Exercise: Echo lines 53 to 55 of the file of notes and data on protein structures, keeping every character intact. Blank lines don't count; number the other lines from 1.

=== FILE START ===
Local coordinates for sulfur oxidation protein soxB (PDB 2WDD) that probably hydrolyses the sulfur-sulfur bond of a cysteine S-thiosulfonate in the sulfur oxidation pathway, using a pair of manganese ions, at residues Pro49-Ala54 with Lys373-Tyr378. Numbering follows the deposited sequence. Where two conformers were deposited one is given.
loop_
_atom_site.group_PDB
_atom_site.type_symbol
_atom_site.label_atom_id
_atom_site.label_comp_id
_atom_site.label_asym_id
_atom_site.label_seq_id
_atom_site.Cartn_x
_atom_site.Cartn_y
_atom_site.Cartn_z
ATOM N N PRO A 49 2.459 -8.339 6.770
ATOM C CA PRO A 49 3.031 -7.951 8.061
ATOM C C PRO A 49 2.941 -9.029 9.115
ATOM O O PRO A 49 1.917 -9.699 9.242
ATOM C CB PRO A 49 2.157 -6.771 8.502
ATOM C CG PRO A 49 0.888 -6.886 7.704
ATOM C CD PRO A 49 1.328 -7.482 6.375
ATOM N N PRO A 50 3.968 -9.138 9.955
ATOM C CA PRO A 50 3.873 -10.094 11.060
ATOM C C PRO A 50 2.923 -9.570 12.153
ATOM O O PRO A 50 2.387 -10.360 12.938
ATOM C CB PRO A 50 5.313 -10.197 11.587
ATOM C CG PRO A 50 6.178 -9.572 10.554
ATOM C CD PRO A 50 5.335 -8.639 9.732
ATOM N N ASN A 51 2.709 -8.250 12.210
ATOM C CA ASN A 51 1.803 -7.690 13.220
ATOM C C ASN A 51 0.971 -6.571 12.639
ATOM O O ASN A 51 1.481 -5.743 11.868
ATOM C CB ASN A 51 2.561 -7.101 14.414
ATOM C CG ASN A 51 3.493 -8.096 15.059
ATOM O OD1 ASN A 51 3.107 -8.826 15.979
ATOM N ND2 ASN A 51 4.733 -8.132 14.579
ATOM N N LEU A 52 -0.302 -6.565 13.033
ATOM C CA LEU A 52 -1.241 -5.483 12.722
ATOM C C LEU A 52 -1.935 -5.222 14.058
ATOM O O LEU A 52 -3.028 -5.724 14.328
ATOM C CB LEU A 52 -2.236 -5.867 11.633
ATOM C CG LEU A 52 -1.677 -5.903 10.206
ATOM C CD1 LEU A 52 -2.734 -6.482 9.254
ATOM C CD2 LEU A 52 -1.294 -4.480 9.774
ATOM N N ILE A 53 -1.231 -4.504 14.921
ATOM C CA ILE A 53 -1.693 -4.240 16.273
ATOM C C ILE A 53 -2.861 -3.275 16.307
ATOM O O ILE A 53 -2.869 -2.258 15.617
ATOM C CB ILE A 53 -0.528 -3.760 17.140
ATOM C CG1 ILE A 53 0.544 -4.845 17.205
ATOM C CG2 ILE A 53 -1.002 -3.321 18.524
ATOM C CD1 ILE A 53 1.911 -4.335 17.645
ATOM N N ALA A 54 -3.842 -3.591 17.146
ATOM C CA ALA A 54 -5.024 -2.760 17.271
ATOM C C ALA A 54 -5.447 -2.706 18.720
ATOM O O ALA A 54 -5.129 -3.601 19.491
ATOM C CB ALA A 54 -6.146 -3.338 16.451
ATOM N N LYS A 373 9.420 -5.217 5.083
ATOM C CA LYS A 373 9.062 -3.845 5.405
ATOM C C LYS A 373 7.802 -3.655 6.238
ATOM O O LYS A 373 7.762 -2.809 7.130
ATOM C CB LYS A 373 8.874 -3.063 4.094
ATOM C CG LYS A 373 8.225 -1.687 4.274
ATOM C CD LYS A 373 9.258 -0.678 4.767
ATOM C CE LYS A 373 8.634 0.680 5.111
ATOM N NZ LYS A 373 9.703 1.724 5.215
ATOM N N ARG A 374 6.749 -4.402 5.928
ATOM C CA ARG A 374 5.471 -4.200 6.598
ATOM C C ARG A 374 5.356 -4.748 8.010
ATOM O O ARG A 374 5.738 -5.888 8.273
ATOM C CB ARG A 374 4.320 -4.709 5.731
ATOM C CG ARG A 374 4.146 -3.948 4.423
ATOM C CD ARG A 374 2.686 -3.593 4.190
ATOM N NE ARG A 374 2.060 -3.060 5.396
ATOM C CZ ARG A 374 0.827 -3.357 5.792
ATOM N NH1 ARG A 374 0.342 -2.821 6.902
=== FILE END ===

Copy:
ATOM O O ALA A 54 -5.129 -3.601 19.491
ATOM C CB ALA A 54 -6.146 -3.338 16.451
ATOM N N LYS A 373 9.420 -5.217 5.083